Art Deco Architecture – New Zealand Style!
No trip to New Zealand North Island would be complete for us without a visit to Napier and The Hastings. Napier is world renowned for its art deco architecture, but we visited Hastings first, which also has some great examples of this style of buildings.
Getting to Napier
We left the madness of ‘Waitangi Weekend’
in Wellington behind us and headed North East up Highway 2 towards Napier. The journey is pretty but has no great ‘must see’ scenery or attractions along this route. Unless you want to get the welcome from the bosom protruding hosts at the Tui Brewery tour
between Pahiatua and Woodville, although there are plenty of cellar door vineyards to keep you entertained if you’re not feeling very blokeish.
We’d hoped to do a side detour on the way to Palmerston North, but as a result of a massive landslide back in April 2011, Highway 3 is closed, by the looks of the land and stone they will have to move, and it will be that way for some time to come. We consoled ourselves with some fish and chips from a great shop just opposite the I-site in Woodville, although John did nearly purchase a ‘Burley Bomb’ dinner which is fishing bait.
We stopped overnight in a campsite that was stuck in the 1960’s, but it was quiet and we had everything we needed (a shower) and then headed out next morning for our tour of Deco delights. This is arable farming country, so we picked up plenty of fresh organic fruits and veg before we got to Napier. It is the best corn on the cob I have ever tasted!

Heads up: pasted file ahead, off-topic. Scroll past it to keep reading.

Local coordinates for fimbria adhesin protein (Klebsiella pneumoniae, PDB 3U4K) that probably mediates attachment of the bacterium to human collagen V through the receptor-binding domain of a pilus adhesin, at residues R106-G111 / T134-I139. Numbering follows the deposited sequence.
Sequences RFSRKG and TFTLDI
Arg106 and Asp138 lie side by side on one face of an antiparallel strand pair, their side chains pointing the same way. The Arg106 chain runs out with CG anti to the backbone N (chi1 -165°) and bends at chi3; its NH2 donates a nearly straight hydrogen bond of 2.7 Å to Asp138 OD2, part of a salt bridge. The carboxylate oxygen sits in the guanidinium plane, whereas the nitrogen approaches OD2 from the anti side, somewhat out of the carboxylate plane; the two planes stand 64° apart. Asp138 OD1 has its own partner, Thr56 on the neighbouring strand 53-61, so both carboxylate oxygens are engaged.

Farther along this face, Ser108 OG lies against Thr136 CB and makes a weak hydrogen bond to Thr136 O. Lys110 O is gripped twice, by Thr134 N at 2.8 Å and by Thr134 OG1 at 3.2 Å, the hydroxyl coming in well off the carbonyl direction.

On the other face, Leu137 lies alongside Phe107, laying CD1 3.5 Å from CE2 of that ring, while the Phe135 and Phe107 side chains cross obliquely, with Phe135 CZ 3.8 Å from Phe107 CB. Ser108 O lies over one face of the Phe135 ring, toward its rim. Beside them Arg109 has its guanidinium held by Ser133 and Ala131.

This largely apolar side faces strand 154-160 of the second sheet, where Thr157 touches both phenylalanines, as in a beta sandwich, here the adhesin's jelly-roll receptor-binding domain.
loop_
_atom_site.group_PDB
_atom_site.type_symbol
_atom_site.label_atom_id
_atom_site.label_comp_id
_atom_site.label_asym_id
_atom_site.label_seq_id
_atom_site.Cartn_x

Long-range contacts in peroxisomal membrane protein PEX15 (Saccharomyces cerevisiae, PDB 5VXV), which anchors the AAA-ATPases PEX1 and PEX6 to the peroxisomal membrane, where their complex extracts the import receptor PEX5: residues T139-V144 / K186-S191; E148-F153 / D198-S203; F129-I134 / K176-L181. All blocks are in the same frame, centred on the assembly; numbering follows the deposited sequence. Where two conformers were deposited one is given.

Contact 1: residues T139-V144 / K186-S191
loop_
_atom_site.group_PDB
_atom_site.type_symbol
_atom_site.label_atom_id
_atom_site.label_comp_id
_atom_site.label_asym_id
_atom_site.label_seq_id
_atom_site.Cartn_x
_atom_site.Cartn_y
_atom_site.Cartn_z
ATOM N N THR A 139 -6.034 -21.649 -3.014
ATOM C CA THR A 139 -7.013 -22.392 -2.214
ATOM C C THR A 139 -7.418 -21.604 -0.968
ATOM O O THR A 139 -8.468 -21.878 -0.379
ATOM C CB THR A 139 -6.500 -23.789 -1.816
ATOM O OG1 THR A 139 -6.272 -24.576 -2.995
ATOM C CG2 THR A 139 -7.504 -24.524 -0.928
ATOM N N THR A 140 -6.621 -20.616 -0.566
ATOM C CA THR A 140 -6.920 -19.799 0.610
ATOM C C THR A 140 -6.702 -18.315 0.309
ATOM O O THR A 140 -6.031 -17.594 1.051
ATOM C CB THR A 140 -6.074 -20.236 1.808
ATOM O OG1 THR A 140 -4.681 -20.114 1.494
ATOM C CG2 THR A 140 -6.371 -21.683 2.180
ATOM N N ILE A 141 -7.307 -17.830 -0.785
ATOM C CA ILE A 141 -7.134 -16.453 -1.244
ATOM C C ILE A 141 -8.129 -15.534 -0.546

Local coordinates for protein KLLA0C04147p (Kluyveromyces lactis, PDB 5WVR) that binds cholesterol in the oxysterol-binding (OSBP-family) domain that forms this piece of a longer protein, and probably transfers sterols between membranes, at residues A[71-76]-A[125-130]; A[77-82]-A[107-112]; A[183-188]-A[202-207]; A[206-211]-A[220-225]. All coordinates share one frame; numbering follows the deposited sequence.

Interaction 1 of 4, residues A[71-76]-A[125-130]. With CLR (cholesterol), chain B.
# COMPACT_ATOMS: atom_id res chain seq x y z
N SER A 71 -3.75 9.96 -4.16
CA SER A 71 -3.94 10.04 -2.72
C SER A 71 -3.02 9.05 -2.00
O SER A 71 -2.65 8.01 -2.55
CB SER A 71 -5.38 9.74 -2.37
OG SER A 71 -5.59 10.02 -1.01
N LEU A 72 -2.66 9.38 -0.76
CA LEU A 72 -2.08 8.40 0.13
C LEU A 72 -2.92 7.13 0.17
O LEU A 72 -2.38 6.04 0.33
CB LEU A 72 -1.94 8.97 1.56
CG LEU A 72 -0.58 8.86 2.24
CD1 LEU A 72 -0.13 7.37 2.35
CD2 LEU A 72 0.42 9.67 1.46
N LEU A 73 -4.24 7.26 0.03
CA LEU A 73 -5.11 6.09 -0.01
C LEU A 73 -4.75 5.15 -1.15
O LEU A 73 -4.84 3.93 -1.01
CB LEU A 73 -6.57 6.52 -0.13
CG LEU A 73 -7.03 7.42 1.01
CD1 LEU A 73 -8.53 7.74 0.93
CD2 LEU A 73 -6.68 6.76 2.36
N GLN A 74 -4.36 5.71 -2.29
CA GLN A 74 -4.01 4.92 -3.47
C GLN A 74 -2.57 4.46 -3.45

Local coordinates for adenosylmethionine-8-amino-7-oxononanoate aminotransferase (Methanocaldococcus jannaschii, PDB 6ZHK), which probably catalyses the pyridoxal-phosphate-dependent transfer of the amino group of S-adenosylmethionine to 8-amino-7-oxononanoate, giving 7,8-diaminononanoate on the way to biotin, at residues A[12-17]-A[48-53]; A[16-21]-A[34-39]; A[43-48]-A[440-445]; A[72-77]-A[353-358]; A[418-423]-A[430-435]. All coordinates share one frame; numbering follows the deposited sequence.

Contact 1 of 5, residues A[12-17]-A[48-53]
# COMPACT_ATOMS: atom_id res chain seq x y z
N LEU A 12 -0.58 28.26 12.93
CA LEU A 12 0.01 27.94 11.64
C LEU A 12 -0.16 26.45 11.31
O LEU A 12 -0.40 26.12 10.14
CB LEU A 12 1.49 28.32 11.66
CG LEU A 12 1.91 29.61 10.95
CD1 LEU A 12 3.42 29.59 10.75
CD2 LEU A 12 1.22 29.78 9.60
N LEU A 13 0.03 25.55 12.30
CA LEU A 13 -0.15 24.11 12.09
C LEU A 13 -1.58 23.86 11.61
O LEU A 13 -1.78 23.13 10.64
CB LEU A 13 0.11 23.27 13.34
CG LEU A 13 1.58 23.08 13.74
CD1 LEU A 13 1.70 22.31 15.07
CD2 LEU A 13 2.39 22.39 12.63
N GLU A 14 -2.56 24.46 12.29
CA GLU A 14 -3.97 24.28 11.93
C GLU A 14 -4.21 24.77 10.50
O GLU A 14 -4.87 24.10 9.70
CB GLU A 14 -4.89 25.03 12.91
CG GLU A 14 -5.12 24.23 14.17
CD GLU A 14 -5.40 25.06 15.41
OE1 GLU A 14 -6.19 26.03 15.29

Hastings is packed with deco heritage buildings, and if you start your visit at the tourist information centre, i-site, which is housed in the deco style Westerman’s building, you can pick up a leaflet called ‘Art Deco Hastings’ which contains two self guided walks of Hastings CBD. In 1931 the Hawke’s Bay earthquake destroyed many of the buildings here, and when rebuilding the town they used plenty of concrete which lends itself well to deco, and the architects used the popular designs of the time which was art deco.
As well as the easily identifiable style of art deco, some of the heritage buildings constructed at this time are characterised by ‘stripped classical’ design seen in the pilasters & columns, and cornices with classical motifs. Another architectural influence you can see in the design is the Spanish Mission, for example terracotta roof tiles, and iron grilles. Architects took inspiration from San Francisco when rebuilding the area so their buildings could safely survive future quakes.
Napier Art Deco Architecture
We then travelled to Napier which is a larger town and contains many more Art Deco buildings than Hastings, again this is due to the earthquake that meant rebuilding in the 1930s. For anybody who loves art deco, as we do, this place is a must do visit.
I think you’d struggle to find such a large and diverse amount of this style of architecture anywhere in the world. The place is art deco crazy, you can take a plethora of tours, dine in art deco bars and restaurants, and you could be forgiven you had stepped into a time warp – in a good way. Each year Napier holds an art deco weekend, you can find out more by following the link.
We didn’t want to leave Napier and could have spent the afternoon listening to jazz and soaking up the atmosphere, surrounded by beautiful buildings.
Art Deco emerged from Europe and latterly the US during the 1920s, and whilst walking around Napier there are countless examples of this design style. The angular hard edges of buildings, and repeated geometrical shapes, sunbursts and horizontal and vertical lines fill your heart with joy.
Although NZ is very beautiful and makes a great travel destination, I have found it difficult to picture myself living here, as you sometimes do when visiting different locations. However, Napier is a very busy town and as it’s located on the coast at a port (I need to live by water, I don’t know why?) and is a place we would happily consider living due to the ambience, architecture and atmosphere which evokes a note of history. What a wonderful, if not a little surreal, place!